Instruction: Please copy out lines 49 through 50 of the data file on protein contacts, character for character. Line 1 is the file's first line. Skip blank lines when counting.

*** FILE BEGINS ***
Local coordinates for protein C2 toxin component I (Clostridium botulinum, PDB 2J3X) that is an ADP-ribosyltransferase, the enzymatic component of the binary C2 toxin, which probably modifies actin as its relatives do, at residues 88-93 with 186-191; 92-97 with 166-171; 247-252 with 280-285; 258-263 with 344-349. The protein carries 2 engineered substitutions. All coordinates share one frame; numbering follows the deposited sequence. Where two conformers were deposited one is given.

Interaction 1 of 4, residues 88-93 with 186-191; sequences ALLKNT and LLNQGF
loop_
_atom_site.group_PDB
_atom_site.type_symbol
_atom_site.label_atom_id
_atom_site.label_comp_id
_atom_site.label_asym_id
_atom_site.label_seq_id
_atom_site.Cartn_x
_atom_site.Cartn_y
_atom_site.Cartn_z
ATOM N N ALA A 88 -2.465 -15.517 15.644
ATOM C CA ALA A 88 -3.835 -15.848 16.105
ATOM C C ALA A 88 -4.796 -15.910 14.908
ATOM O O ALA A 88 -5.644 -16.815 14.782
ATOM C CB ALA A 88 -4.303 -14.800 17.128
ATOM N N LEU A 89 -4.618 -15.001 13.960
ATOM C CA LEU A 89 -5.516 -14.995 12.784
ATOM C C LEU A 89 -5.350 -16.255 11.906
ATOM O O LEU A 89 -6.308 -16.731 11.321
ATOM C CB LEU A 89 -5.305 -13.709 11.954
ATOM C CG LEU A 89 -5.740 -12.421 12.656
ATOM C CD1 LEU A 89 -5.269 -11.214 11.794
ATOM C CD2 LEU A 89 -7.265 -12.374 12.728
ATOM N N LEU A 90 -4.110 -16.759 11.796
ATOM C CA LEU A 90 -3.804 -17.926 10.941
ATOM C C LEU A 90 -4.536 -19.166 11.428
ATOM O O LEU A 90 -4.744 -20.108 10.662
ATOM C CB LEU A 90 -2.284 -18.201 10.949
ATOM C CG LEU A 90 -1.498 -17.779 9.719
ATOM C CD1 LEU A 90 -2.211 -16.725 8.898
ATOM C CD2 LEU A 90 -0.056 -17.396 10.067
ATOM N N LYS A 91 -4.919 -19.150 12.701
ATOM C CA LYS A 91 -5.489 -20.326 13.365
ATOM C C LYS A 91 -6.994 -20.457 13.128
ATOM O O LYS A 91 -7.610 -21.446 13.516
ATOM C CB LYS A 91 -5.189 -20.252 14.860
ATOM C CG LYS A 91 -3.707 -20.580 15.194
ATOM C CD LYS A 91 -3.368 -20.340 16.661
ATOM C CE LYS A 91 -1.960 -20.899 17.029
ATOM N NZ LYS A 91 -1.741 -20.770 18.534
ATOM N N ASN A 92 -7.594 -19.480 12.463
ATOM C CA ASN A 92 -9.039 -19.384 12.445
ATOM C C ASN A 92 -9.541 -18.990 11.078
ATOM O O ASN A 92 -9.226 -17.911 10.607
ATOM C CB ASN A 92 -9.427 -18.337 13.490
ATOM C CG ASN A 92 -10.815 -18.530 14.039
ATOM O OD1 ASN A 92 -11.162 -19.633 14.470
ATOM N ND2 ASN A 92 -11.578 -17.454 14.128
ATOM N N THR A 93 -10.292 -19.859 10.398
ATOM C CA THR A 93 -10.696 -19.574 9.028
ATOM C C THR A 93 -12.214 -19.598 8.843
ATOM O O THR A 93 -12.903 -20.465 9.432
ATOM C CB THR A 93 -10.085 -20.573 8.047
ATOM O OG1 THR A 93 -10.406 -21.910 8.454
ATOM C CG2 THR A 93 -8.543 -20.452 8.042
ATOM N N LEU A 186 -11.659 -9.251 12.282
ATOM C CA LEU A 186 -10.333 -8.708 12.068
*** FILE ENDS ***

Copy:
ATOM O OD1 ASN A 92 -11.162 -19.633 14.470
ATOM N ND2 ASN A 92 -11.578 -17.454 14.128